The absolute chaos in the global financial markets over the past few weeks with the US $700 billion bailout plan, Lehman Brothers going bust, European banks being nationalized and some governments guaranteeing customer deposits is starting to hit home as mortgage rates have recently increased– which leads to the very interesting question – what actually affects Canadian mortgage rates?
There are so many factors that influence the economy and ultimately lenders and the amount they charge on home loans, including unemployment, inflation, consumer confidence and the oil price to name a few that it can be extremely difficult to keep all these metrics straight in your head.
Many people believe that the Bank of Canada’s monthly interest rate decisions directly affects all mortgage rates, but that’s not the case. Variable (ARM or adjustable mortgage rates) and fixed mortgage rates in Canada are actually influenced by different factors.
Variable mortgage rates
The Bank of Canada actually does play a large role in determining variable mortgage rates as they determine the target overnight target rate which they describe as: “the average interest rate that the Bank wants to see in the marketplace for one-day (or "overnight") loans between financial institutions. Changes in this rate influence other interest rates, such as those for consumer loans and mortgages.”
This is what lender’s prime rates are based on and the Bank of Canada doesn’t actually set the prime rate as these are determined by each financial institution independently and are based on the cost of short-term funds. This is important as variable mortgage rates are advertised as prime – 0.60% or similar, which means that the interest rate you’ll pay is directly related to the prime rate, and will fluctuate whenever this changes.
So if the Bank of Canada drops rates by 0.50% or 50 basis points, your lender will most likely decrease their prime rate as well, meaning that your mortgage payments will decrease. Obviously, this type of mortgage is a great option if interest rates are falling.
The problem with this scenario during this dreaded ‘credit crunch’ is that banks have stopped lending to each other in the short term as they’re scared they may not get their money back due to the instability in the system. As a result, interbank lending rates have increased and this higher cost is being passed onto customers in the form of higher interest rates.
Fixed mortgage rates
The Canadian government plays another central role in the fixed mortgage rate market, specifically the price of government bonds, and these interest rates are influenced by the bond yield.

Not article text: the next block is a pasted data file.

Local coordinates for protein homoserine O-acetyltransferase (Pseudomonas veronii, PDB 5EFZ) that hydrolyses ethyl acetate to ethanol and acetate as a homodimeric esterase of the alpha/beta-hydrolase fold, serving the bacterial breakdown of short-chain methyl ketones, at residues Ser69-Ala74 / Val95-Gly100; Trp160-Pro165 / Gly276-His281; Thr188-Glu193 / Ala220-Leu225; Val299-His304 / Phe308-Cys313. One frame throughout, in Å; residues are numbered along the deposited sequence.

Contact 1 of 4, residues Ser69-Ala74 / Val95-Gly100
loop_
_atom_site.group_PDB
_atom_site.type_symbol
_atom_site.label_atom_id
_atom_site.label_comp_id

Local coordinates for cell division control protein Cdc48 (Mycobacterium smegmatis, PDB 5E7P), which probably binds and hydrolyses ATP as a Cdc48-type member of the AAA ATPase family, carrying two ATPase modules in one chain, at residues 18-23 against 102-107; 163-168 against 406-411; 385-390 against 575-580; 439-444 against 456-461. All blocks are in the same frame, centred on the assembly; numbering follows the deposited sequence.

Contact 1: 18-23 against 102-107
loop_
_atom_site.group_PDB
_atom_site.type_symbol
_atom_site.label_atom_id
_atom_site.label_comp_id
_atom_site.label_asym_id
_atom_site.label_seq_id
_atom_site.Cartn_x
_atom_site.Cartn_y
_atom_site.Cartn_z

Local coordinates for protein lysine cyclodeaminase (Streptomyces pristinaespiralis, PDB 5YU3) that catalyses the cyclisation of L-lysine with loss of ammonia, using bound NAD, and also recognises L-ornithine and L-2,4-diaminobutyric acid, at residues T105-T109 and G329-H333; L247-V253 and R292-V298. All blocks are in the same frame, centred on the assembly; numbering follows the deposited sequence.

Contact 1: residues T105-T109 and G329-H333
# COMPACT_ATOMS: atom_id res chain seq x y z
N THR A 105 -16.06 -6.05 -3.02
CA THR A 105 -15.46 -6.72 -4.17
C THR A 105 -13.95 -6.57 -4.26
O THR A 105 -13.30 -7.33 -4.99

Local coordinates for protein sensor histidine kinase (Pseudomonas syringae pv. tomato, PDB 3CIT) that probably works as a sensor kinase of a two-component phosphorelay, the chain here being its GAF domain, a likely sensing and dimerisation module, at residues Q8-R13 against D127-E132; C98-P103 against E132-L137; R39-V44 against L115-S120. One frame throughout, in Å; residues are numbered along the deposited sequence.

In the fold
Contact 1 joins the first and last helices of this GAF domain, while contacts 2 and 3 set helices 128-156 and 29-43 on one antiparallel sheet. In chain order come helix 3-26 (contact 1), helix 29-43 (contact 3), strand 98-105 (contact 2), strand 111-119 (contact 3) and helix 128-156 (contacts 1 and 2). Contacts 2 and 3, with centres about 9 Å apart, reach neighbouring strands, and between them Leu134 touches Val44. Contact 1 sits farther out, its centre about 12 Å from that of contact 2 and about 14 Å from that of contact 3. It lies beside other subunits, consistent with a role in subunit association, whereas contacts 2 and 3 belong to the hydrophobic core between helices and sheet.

Bonds are typically considered safer investments than stocks, especially government bonds, and when the stock market is booming, investors most likely would make a higher return on investment in equities, which means there is a lower demand for bonds, so they decline in value and increase their yield.
On the other hand, when the Canadian economy becomes less stable and stocks do not look as enticing, the demand for bonds increases and their yields decrease. As a result, when the government of Canada’s longer term bond prices, such as the five-year increase, this decreases the yield, typically reducing the five year borrowing costs for mortgage lenders who can then pass these savings onto customers in the form of lower five-year fixed mortgage rates.
However, during this unprecedented economic time, due to the lack of liquidity in the markets, where banks around the world are hesitant to lend to each other and are holding onto their own cash, banks have had to pass these increased these higher costs to customers in the form of higher fixed mortgage rates.
Lock in your mortgage rate
If you are looking to buy a house in the next few months or need to refinance soon, you may be interested in additional security offered by locking in your mortgage rate. You can do this by going to a lender or broker and get ‘pre-approved’ which means that you have access to that rate, regardless of any other factors, for a specified period of time. Speak to your lender or mortgage broker as many offer rate guarantees of up to 120 days.
What will save me more money – fixed or variable rates?
There have been many studies and debates on which is better for borrowers -- variable mortgage rates or fixed mortgage rates.
The analysis states that historically Canadian homeowners would be better off by choosing variable rates. There was a recent report released by Dr. Milevsky, associate professor of finance, Schulich School of Business, York University, and he said that based on data from 1950 to 2007, the average Canadian could expect to save interest 90.1% of the time by choosing a variable-rate mortgage instead of a fixed.
The average savings was $20,630 over 15 years per $100,000 borrowed, and he stated "over the long run, homeowners really do pay extra for fixed-rate mortgages."
This may be something to keep in mind over the next few months as the Bank of Canada is expected to decrease mortgage rates.
However, as we stated earlier, we are currently seeing things that have never happened before and the markets aren’t behaving as they normally do, so make sure to get expert advice before making any decisions.